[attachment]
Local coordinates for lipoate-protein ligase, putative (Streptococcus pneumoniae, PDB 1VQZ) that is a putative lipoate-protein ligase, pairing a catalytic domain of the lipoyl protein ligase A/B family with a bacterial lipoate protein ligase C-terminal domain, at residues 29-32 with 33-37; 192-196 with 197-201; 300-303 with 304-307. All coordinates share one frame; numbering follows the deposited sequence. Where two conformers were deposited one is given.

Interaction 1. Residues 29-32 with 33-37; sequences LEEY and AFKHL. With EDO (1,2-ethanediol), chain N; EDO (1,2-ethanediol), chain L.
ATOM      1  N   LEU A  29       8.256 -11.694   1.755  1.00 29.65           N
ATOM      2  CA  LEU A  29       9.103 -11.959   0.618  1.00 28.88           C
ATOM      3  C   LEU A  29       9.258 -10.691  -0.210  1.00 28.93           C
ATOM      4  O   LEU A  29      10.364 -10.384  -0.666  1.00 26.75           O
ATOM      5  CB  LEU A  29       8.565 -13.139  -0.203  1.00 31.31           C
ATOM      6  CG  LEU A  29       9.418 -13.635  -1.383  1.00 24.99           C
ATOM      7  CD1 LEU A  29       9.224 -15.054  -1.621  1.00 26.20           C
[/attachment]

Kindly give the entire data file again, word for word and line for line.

Local coordinates for lipoate-protein ligase, putative (Streptococcus pneumoniae, PDB 1VQZ) that is a putative lipoate-protein ligase, pairing a catalytic domain of the lipoyl protein ligase A/B family with a bacterial lipoate protein ligase C-terminal domain, at residues 29-32 with 33-37; 192-196 with 197-201; 300-303 with 304-307. All coordinates share one frame; numbering follows the deposited sequence. Where two conformers were deposited one is given.

Interaction 1. Residues 29-32 with 33-37; sequences LEEY and AFKHL. With EDO (1,2-ethanediol), chain N; EDO (1,2-ethanediol), chain L.
ATOM      1  N   LEU A  29       8.256 -11.694   1.755  1.00 29.65           N
ATOM      2  CA  LEU A  29       9.103 -11.959   0.618  1.00 28.88           C
ATOM      3  C   LEU A  29       9.258 -10.691  -0.210  1.00 28.93           C
ATOM      4  O   LEU A  29      10.364 -10.384  -0.666  1.00 26.75           O
ATOM      5  CB  LEU A  29       8.565 -13.139  -0.203  1.00 31.31           C
ATOM      6  CG  LEU A  29       9.418 -13.635  -1.383  1.00 24.99           C
ATOM      7  CD1 LEU A  29       9.224 -15.054  -1.621  1.00 26.20           C